Google Won’t Fix a Flaw Used by 74% of Ransomware Until the Release of Android O

Rafia Shaikh
Android ransomware security

Security researchers have discovered a serious vulnerability affecting the two newest versions of Android. While Google is aware of the issue, it won't be fixed until the release of Android O - the upcoming version of Google's mobile operating system.

Researchers at Check Point have revealed that Android's permission model has a bug that makes it a magnet for ransomware and banking malware. "According to our findings, 74 percent of ransomware, 57 percent of adware, and 14 percent of banker malware abuse this permission as part of their operation," the security research team wrote. "This is clearly not a minor threat, but an actual tactic used in the wild."

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Android security flaw used by 74% of ransomware

The issue comes from a permission window that was added in Android 6.0 Marshmallow, which has become the most-used version of Android. Google introduced a new permission model for apps in Marshmallow, one of which includes a permissions category containing SYSTEM_ALERT_WINDOW. This permission allows an app to create overlay windows over all other apps.

Considering its potential for abuse, Google was supposed to (and did) require user approval manually before this permission was granted through Settings. "Unlike the other permissions, to grant it, the user must go through several menus (Settings -> Apps -> Draw over other apps) and manually allow an app to use it," Check Point noted. The process made it difficult for legitimate apps like Facebook Messenger to get user permission that required this permission for features like chat heads.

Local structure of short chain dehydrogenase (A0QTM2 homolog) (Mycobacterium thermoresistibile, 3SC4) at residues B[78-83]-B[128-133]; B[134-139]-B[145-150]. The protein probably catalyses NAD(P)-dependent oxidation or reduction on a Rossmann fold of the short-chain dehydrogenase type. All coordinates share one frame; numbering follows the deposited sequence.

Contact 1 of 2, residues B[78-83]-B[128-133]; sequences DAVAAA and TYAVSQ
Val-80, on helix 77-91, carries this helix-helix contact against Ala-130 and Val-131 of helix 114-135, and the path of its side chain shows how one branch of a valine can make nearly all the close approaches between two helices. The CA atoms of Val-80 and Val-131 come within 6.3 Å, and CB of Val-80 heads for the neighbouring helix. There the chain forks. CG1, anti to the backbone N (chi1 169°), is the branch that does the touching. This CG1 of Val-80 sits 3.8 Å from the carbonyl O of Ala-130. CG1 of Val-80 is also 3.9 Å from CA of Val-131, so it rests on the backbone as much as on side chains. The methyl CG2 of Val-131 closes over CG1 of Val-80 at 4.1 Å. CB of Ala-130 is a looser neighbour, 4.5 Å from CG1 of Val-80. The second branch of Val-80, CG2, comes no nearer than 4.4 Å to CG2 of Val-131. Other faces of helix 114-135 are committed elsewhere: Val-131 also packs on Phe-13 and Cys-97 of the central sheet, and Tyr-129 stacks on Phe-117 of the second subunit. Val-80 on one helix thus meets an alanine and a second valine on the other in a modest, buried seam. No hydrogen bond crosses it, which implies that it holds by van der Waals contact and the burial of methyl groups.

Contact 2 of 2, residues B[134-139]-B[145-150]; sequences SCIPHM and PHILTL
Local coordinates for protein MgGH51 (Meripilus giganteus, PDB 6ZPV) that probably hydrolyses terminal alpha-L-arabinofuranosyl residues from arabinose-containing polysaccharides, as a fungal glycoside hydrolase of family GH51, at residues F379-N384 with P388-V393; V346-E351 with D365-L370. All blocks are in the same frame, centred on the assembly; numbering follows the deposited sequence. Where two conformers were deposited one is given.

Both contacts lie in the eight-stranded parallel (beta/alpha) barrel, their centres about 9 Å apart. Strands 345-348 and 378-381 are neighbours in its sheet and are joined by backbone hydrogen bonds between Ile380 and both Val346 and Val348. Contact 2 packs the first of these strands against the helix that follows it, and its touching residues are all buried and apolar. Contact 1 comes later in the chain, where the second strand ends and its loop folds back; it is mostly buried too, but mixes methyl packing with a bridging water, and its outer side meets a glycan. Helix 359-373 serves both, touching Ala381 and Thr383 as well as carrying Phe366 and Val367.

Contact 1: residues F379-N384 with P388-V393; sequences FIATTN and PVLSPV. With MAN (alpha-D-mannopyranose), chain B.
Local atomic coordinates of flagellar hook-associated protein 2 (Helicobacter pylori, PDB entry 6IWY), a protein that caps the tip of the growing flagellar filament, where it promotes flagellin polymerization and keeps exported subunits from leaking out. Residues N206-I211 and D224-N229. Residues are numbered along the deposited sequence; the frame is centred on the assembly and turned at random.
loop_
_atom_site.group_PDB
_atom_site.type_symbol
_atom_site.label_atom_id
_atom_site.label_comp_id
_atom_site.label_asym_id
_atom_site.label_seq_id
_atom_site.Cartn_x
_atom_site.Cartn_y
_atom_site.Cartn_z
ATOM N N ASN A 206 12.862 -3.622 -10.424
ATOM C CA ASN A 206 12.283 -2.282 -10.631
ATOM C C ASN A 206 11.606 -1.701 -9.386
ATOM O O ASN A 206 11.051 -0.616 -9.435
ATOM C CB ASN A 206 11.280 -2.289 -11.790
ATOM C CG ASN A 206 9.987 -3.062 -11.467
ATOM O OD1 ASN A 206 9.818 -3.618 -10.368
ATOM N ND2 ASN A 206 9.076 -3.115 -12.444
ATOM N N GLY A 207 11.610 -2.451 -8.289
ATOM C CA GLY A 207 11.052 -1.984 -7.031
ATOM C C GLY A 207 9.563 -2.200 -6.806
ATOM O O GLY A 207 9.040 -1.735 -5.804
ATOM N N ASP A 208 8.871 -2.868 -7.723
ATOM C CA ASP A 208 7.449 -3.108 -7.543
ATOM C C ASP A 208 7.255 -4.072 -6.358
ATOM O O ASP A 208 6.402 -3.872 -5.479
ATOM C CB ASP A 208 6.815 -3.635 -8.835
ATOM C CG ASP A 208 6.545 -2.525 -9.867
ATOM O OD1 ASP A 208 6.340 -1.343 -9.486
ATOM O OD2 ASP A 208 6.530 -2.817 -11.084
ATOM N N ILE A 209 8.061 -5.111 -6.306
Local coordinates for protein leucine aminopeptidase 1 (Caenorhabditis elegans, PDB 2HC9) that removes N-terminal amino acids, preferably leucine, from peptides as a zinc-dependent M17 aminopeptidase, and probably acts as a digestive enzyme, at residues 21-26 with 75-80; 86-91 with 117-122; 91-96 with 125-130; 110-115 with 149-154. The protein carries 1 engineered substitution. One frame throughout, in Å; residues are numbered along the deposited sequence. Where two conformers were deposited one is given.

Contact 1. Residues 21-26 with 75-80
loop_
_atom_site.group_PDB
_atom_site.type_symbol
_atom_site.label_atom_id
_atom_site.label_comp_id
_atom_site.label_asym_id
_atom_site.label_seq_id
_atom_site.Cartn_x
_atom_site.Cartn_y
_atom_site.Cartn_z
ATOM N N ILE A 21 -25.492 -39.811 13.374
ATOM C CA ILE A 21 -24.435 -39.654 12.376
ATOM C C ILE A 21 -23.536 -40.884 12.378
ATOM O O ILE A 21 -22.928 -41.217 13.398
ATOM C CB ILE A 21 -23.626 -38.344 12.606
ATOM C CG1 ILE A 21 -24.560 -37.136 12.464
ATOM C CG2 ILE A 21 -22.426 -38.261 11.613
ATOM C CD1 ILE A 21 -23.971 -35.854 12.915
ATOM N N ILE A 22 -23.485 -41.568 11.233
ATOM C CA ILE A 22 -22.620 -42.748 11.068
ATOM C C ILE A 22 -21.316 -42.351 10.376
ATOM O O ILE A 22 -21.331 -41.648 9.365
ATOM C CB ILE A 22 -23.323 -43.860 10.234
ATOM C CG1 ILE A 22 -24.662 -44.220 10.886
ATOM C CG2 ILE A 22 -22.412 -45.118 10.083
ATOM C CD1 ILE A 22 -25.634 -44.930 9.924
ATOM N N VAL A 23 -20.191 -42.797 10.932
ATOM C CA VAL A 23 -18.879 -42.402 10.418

Due to this difficulty level of manually asking users for permissions, starting from version 6.0.1, Google introduced a change to the process for granting permission to SYSTEM_ALERT_WINDOW, bypassing user permission from Settings as long as an app was installed from the Play Store. This change in permission left Android users open to "displaying fraudulent ads, phishing scams, click-jacking, and overlay windows, which are common with banking Trojans."

While Google Play Store is the safest place to get Android apps, there are always exceptions when apps manage to bypass the security checks. The security firm added that "nearly 45 percent of the applications using the SYSTEM_ALERT_WINDOW permission are apps from Google Play".

Check Point said that when the team reached out to Google, it was told that the search giant was already dealing with the flaw and planning to bring a fix in the upcoming version of Android. It is unclear what are Google's plans for securing Android Marshmallow and Nougat users even if it does roll out patches with Android O. We have reached out to the Android maker and will be updating this story with any official statement from Google.

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